If traveling to Istanbul was a longtime dream of mine, my road trip to mainland Greece was a last-minute spontaneous addition to an already promising Balkan summer. With the international premiere of Mamma Mia: Here We Go Again having just hit the screens and the mainstream craze for everything Greek or 70s, I was looking forward to rocking all those fabulous retro jumpsuits I had bought for a song in Istanbul.

Our main destination, however, was quite different from the fictional Kalokairi island in Southern Greece where young Donna found love (and an accidental pregnancy) with three different men. For better or for worse, neither me nor my friends found anything of the sort in Litochoro, a tiny village at the heart of Macedonia (the region in Greece, not our problematic ex-Yugoslavian neighbor). 

What we did find, however, was a mysterious place laying at the foot of the legendary Mount Olympus, but just a minute away from kilometers and kilometers of long beautiful sand beaches. We also found extremely warm and hospitable people and delicious tavernas where we shamelessly overate every night. By the end of the week, I couldn’t even fit into my 70s jumpsuits anymore, but it was totally worth it.  

 

4. P(love)div

Now that I think about it, summer 2018 in the Balkans really was poppin’. After Istanbul and Greek Macedonia, I had one final weekend trip to the Bulgarian city of Plovdiv. Known throughout most of its history under its ancient Greek name Philippopolis, in recent years it had acquired an alternative tourist spot status and local hipsters had nicknamed it “P(love)div”. While it certainly looked good on crafty souvenirs and T-shirts, the name struck me as particularly appropriate for my own trip, as it was a romantic weekend getaway with a summer fling.

Flash forward five months and the summer fling is long gone, but my love for the charming city of Plovdiv has remained the same, so much that I’ve decided to spend New Year’s Eve there. A girls-only weekend this time (ain’t those the best?), I was excited to return to the hip Kapana district, with its cobblestone streets and local craft shops, above them the traditional triangle garlands I remembered from the summer replaced with shiny Christmas decorations. 

While Plovdiv is most known for its Greek heritage, I was equally fascinated with the Turkish cultural influence of the city, which has a 20% of ethnic Turkish population. With its artsy Kapana neighborhood which reminded me of the Asian side’s Kadikoy, mesmerizing views of the “Tepe” hills (tepe means “hill” in Turkish) and the pretty Djumaia mosque, as well as the Turkish tea house next to it with the best baklava I’ve ever had outside of Turkey, Plovdiv actually gave off a certain Istanbul vibe. Don’t @ me on this though, the average Bulgarian is not ready to embrace this part of our cultural heritage just yet (their loss on the baklava tbh).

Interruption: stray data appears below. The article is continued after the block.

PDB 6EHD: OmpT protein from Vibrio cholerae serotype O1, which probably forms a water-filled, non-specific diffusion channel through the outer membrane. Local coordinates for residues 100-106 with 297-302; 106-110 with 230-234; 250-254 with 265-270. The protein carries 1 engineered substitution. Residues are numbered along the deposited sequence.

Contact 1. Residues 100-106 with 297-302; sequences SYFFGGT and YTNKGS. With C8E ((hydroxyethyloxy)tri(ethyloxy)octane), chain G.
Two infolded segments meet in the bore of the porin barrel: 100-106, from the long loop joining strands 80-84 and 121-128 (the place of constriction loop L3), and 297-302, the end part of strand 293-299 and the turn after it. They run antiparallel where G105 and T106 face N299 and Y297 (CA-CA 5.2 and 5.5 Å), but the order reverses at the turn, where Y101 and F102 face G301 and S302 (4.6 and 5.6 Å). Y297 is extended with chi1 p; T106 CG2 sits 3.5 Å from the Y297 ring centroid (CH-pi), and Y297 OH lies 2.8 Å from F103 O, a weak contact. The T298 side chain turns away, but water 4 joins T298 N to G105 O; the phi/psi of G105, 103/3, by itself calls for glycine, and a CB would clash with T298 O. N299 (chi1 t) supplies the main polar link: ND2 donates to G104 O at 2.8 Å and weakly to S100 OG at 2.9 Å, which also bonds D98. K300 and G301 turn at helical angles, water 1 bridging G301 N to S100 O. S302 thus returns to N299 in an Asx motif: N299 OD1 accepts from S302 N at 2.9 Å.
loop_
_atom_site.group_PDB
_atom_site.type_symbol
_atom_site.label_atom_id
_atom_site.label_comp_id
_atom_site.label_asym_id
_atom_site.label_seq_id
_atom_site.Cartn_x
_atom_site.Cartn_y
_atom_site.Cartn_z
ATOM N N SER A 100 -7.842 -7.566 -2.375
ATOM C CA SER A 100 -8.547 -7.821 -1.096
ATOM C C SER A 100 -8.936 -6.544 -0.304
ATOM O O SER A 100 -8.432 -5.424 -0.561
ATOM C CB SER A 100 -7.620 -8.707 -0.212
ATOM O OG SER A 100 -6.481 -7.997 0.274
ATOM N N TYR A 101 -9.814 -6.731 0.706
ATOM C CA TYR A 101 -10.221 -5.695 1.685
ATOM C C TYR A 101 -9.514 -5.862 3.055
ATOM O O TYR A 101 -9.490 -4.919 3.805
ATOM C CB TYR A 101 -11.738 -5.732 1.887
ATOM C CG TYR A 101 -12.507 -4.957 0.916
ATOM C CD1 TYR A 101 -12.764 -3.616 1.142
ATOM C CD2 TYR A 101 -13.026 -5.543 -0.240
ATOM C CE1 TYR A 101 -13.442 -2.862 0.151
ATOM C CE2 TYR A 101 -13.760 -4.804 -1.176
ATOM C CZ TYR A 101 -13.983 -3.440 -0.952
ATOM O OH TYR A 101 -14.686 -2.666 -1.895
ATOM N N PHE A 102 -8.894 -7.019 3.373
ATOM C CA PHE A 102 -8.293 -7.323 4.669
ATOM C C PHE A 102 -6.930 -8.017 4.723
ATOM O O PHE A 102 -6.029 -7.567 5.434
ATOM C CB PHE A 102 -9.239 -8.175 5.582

5. Paris

 

After a long Russian winter and a short but eventful Balkan summer, I finally settled in my final (at least for now) destination: my new home in Paris, where I’m set to spend at least the next two years until I graduate. While my free time and purchasing power have significantly diminished, and along with it my traveling opportunities, after a mere four months I am happy to have finally found a place I can imagine myself settling down in. I don’t have time to even begin to get into how amazing it is, but I can promise you this: in 2019, there will be no lack of Parisian almost adventures. 

Check out part 2 of our recap, where Krisi takes you on a journey of discovery (#DiscoverEU) with her most memorable travels and experiences of 2018. 

From Saint Petersburg with Apathy and Indifference

“From Petersburg with apathy and indifference” („Из Петербурга с апатией и безразличием“) is what many hip-looking postcards in the famous House of Books (Дом Книги) read. Yet, while I was seeking temporary shelter from the freezingly humid February wind inside the antique bookstore, getting lost amidst rows of shelves with books old and new, foreign and Russian, surrounded by the mingling crowds of tourists and locals, I felt neither apathy, nor indifference.